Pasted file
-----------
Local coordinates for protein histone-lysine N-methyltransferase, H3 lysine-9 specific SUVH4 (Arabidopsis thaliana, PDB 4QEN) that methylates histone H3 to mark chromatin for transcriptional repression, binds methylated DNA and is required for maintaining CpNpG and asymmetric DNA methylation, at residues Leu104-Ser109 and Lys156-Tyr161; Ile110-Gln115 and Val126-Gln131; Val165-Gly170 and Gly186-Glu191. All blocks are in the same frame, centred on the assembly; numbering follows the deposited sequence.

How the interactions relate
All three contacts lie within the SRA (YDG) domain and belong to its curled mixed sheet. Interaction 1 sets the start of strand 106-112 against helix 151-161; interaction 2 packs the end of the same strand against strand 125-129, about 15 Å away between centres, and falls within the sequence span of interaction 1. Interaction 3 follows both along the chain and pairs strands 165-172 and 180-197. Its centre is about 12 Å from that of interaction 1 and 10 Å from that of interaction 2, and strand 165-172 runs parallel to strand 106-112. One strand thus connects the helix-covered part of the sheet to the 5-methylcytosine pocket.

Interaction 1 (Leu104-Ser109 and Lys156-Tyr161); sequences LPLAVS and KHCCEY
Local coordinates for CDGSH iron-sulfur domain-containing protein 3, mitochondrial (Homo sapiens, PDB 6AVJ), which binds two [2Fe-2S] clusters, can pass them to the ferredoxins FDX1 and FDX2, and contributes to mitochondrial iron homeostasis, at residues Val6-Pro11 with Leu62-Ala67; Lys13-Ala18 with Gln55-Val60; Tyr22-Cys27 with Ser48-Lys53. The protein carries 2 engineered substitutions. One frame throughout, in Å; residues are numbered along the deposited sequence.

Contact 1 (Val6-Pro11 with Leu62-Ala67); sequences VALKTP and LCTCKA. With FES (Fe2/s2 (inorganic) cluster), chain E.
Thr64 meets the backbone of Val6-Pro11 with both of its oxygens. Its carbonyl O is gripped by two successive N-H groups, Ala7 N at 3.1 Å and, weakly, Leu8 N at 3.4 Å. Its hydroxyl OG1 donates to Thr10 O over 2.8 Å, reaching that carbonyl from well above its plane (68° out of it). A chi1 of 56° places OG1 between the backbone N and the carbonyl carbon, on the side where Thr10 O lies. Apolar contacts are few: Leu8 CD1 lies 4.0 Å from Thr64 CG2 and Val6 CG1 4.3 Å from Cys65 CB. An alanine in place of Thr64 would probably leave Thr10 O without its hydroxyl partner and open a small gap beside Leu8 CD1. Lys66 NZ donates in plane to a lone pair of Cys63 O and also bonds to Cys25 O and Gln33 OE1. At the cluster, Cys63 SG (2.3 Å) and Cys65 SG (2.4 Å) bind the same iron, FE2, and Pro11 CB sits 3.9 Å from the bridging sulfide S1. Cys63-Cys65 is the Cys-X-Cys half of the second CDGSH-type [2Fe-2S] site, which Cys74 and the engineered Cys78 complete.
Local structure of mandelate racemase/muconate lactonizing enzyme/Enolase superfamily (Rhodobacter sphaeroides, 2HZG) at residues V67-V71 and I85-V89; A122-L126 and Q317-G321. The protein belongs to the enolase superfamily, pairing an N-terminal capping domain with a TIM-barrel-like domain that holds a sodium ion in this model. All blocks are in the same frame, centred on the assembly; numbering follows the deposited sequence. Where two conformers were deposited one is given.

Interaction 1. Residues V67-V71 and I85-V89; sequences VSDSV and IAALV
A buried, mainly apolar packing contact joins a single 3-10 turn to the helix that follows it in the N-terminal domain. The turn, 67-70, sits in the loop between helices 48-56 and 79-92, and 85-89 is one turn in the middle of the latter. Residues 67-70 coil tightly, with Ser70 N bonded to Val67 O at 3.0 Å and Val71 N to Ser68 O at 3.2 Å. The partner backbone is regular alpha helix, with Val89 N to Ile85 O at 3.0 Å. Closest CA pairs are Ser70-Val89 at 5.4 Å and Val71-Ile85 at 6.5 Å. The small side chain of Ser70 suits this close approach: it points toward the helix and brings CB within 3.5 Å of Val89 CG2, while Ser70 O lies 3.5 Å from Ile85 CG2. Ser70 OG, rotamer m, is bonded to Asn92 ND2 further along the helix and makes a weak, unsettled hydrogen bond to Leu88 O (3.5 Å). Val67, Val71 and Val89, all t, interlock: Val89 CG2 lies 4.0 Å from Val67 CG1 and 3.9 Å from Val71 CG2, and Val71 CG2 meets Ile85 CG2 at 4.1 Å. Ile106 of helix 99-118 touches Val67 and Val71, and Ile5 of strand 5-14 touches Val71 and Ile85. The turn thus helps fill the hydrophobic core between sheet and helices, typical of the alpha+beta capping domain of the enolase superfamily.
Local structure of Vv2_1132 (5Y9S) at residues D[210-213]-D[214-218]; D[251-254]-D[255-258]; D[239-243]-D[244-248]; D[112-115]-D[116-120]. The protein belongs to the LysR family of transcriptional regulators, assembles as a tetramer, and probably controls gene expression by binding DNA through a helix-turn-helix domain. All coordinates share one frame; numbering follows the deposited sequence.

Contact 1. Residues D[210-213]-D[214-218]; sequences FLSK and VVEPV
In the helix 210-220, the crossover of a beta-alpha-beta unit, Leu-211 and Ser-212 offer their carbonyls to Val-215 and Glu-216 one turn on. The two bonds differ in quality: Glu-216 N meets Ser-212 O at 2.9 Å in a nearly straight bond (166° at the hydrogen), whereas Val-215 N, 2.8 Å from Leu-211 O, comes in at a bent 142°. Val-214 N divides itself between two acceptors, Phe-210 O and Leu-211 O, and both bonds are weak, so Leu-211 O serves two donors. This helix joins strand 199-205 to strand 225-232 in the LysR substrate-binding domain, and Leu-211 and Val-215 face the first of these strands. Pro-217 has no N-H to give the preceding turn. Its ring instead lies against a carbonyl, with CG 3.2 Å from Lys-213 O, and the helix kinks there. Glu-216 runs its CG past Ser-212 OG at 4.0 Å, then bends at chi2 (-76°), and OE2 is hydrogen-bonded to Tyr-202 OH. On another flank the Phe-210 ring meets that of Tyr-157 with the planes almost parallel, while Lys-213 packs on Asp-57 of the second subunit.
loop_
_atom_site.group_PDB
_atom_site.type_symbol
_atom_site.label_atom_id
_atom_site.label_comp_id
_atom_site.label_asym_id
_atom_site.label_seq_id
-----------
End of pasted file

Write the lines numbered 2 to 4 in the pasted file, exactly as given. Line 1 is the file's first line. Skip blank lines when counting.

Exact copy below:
How the interactions relate
All three contacts lie within the SRA (YDG) domain and belong to its curled mixed sheet. Interaction 1 sets the start of strand 106-112 against helix 151-161; interaction 2 packs the end of the same strand against strand 125-129, about 15 Å away between centres, and falls within the sequence span of interaction 1. Interaction 3 follows both along the chain and pairs strands 165-172 and 180-197. Its centre is about 12 Å from that of interaction 1 and 10 Å from that of interaction 2, and strand 165-172 runs parallel to strand 106-112. One strand thus connects the helix-covered part of the sheet to the 5-methylcytosine pocket.

Interaction 1 (Leu104-Ser109 and Lys156-Tyr161); sequences LPLAVS and KHCCEY